This bill includes a measure to introduce a two-year trial of illicit drug testing of 5,000 randomly selected recipients of Newstart and youth allowance in three specifically selected local government areas across the country. These areas are Canterbury Bankstown in New South Wales, Logan in Queensland and Mandurah in Western Australia. These areas were chosen after a thorough selection process by this government identified them as key problem areas for drug abuse by welfare recipients. In doing so, we can ensure the trial is conducted efficiently, responsibly and in the areas that need it most. These drug tests will test for ice, ecstasy and marijuana as well as opioids. These drugs are a vicious trap which ruins lives, limiting a person's ability to find a job and their capacity to lead a happy and healthy life, fulfilling their full potential.
Highlighting the gravity of the issue and its impact on the community is that, in 2017 alone, there were 4,856 occasions when a jobseeker named drug or alcohol addiction as the reason for not being able to maintain their job. That's nearly 5,000 people who would be productive members of the Australian workforce if it were not for the terrible affliction of substance abuse. Throughout the trial, there will be a comprehensive evaluation of impacts and outcomes for jobseekers. The benefit of holding these evaluations throughout the trial compared to after is so that any unintended consequences can be handled as they arise. The results of these trials will advise any future extensions as well as any potential rolling out of the drug-testing program more broadly.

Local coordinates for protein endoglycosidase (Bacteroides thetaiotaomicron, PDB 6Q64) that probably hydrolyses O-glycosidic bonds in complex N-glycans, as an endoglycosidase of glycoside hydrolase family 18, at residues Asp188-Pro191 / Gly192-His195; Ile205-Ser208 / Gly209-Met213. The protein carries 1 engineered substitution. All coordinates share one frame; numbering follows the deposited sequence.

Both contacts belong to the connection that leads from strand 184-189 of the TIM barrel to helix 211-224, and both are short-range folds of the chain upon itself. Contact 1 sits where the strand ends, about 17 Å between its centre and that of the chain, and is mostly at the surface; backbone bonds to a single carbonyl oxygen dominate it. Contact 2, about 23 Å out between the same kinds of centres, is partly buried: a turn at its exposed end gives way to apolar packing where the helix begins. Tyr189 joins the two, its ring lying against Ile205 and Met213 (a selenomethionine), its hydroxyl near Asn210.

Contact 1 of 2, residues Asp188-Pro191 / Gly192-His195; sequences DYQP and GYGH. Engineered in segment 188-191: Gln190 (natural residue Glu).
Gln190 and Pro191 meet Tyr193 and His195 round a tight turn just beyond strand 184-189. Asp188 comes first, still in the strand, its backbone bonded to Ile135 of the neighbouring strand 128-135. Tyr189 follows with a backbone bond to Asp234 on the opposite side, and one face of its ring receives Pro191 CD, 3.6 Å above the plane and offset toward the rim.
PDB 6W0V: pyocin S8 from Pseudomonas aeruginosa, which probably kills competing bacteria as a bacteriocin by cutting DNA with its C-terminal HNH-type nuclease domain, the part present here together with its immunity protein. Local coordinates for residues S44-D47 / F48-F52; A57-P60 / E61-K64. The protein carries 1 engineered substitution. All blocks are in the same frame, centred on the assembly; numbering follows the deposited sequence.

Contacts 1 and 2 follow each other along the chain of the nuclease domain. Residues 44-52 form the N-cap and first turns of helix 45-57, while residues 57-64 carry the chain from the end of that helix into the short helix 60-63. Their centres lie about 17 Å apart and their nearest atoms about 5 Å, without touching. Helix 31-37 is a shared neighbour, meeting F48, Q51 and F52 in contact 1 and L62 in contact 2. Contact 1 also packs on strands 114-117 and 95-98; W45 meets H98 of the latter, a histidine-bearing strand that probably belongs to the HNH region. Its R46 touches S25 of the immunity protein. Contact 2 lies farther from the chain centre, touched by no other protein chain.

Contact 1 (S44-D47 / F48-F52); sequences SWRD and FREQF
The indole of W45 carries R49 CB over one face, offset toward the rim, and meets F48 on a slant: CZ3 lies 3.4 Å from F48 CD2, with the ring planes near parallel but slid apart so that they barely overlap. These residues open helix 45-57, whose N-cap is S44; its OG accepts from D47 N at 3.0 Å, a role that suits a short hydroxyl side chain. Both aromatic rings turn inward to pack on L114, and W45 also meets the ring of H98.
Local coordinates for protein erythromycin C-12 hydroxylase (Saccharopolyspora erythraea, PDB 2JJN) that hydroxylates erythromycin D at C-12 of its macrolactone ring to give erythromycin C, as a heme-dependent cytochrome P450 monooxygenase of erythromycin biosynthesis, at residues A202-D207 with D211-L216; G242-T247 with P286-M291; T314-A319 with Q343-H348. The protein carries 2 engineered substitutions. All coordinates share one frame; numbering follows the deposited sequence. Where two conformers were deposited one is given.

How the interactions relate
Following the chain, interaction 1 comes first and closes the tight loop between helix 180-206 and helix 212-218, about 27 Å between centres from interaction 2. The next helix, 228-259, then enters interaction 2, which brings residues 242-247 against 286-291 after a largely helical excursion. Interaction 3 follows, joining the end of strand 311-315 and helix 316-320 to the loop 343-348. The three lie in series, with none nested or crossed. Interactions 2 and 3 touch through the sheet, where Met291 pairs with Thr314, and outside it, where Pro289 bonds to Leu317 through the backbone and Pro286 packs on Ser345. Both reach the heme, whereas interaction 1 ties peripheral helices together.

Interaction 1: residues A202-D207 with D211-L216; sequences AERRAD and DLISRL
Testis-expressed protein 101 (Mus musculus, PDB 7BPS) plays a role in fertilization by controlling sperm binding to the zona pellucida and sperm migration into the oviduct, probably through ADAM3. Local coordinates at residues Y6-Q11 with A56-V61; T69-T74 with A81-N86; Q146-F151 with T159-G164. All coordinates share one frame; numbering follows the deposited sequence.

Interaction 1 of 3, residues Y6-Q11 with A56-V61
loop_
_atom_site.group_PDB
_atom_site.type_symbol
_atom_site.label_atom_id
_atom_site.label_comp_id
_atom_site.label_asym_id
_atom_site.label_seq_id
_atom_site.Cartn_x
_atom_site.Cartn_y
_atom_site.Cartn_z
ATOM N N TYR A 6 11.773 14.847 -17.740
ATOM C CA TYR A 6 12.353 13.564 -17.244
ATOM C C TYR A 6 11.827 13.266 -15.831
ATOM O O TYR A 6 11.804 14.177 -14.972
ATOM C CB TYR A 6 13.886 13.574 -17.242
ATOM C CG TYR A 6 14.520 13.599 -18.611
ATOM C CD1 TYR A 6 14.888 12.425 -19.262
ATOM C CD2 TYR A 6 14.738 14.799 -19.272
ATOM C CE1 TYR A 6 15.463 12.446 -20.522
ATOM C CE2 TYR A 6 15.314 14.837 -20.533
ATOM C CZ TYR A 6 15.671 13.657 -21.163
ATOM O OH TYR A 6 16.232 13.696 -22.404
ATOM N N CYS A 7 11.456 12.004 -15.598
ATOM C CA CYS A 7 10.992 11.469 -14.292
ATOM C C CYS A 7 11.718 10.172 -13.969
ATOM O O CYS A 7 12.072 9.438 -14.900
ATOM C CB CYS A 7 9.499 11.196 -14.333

I am committed to helping those in need, including in my own electorate of Mackellar. I would welcome and encourage a drug-testing trial to take place in the local government area of the Northern Beaches without hesitation. I say this because I know that, like me, the people of Mackellar and the Northern Beaches truly care about everyone in their community, in our community, especially those trying to get back on their feet. We are committed to reducing the impact of drug and alcohol abuse on our community's most vulnerable, not only preventing its continuation whilst out of a job, but ideally creating and reinforcing positive habits that will assist struggling Australians when they are working again, preventing any relapse into drug abuse.
To further support those who are struggling with drug and alcohol addiction, the government is providing nearly $10 million to the creation of a dedicated treatment fund. This fund will provide support where the current Commonwealth, state and territory government support services are not sufficient. It will ensure the government is able to supply additional support services to the areas of the trial which are not meeting the additional demand for drug and alcohol support. This is, of course, on top of the $689 million the government has already committed to reducing the impact of drug and alcohol abuse on communities, families and, of course, the individual. This includes a near $300 million investment as part of the National Ice Action Strategy aimed at improving treatment, after-care, education, prevention, assistance and community engagement to tackle ice.